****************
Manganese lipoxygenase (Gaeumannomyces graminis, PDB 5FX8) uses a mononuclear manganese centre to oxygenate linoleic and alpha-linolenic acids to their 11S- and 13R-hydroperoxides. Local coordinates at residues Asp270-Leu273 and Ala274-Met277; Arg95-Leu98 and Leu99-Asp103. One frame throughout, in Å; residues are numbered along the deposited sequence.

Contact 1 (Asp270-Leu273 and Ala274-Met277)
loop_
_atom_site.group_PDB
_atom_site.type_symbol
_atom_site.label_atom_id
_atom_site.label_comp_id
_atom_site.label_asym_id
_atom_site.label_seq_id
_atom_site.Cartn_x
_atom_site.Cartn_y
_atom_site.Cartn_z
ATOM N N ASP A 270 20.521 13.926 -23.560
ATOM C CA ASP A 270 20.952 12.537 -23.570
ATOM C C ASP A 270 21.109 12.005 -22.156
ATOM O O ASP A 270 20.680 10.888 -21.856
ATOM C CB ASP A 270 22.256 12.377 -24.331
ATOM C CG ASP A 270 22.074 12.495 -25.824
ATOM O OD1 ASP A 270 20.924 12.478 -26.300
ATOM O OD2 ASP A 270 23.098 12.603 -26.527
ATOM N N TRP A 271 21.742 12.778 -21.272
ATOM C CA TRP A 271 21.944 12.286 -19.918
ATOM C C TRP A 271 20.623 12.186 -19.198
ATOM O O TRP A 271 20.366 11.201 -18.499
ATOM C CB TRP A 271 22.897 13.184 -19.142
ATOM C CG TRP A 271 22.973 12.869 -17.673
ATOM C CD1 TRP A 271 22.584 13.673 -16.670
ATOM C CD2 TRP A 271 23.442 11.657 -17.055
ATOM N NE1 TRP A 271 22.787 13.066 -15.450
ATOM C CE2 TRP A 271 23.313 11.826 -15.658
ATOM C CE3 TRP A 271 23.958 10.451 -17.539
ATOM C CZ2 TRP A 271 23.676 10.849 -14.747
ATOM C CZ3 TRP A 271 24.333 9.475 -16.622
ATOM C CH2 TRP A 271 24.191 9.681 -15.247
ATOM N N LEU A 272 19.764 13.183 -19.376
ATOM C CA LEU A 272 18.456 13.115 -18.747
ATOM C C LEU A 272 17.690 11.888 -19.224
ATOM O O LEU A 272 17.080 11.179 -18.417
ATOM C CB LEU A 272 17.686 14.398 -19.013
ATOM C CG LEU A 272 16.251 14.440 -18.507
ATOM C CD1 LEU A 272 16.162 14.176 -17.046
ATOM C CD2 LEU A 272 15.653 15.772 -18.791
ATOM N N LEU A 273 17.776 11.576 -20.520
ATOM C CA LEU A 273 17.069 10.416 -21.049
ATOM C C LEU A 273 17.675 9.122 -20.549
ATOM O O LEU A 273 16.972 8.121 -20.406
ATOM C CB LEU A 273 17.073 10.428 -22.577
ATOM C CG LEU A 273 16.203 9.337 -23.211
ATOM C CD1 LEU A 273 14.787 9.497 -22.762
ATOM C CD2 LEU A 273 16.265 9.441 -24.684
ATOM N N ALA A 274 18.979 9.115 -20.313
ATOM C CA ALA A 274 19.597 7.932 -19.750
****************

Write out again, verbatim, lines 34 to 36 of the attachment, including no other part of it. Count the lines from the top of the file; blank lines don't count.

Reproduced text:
ATOM C CH2 TRP A 271 24.191 9.681 -15.247
ATOM N N LEU A 272 19.764 13.183 -19.376
ATOM C CA LEU A 272 18.456 13.115 -18.747